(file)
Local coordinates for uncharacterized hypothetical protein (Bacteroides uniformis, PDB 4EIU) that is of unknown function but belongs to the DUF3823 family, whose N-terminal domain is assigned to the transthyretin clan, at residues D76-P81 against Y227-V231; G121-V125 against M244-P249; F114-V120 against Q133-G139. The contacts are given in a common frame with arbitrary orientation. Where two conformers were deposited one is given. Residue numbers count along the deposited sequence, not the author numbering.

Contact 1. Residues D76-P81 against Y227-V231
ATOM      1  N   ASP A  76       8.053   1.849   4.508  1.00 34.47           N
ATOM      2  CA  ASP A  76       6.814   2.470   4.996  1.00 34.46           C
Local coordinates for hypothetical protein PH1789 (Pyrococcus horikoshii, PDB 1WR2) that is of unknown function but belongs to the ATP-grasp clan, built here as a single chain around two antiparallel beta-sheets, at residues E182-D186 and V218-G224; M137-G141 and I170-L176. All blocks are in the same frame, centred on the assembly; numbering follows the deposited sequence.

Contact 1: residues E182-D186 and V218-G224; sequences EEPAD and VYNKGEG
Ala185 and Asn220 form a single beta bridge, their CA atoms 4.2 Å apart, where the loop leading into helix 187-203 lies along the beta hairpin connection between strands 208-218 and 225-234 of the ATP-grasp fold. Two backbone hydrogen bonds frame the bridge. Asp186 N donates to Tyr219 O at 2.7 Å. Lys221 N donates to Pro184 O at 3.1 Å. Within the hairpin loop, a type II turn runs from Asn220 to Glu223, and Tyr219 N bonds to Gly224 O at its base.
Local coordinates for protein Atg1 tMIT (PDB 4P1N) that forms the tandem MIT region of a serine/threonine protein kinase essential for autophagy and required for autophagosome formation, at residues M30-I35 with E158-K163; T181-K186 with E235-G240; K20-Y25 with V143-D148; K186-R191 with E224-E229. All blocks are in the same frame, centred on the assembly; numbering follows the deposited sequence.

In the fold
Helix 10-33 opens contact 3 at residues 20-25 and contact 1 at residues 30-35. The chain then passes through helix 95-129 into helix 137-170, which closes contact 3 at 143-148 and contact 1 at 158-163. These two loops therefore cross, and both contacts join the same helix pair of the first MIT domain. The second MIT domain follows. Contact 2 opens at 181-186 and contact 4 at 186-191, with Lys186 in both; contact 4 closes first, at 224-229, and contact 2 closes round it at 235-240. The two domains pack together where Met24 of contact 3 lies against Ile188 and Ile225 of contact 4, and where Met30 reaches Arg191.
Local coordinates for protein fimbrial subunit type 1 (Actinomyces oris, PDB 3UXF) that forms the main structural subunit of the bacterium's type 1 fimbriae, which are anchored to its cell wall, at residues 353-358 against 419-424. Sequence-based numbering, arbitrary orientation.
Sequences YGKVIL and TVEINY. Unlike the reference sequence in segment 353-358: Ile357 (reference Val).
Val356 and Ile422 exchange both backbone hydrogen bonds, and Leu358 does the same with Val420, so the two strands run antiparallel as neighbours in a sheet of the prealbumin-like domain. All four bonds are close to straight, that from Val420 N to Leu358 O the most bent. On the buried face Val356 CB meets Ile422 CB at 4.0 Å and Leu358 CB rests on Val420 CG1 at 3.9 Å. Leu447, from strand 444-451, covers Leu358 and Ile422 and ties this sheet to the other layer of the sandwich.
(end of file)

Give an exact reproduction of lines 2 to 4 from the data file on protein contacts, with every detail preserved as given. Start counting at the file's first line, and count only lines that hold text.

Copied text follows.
Contact 1. Residues D76-P81 against Y227-V231
ATOM      1  N   ASP A  76       8.053   1.849   4.508  1.00 34.47           N
ATOM      2  CA  ASP A  76       6.814   2.470   4.996  1.00 34.46           C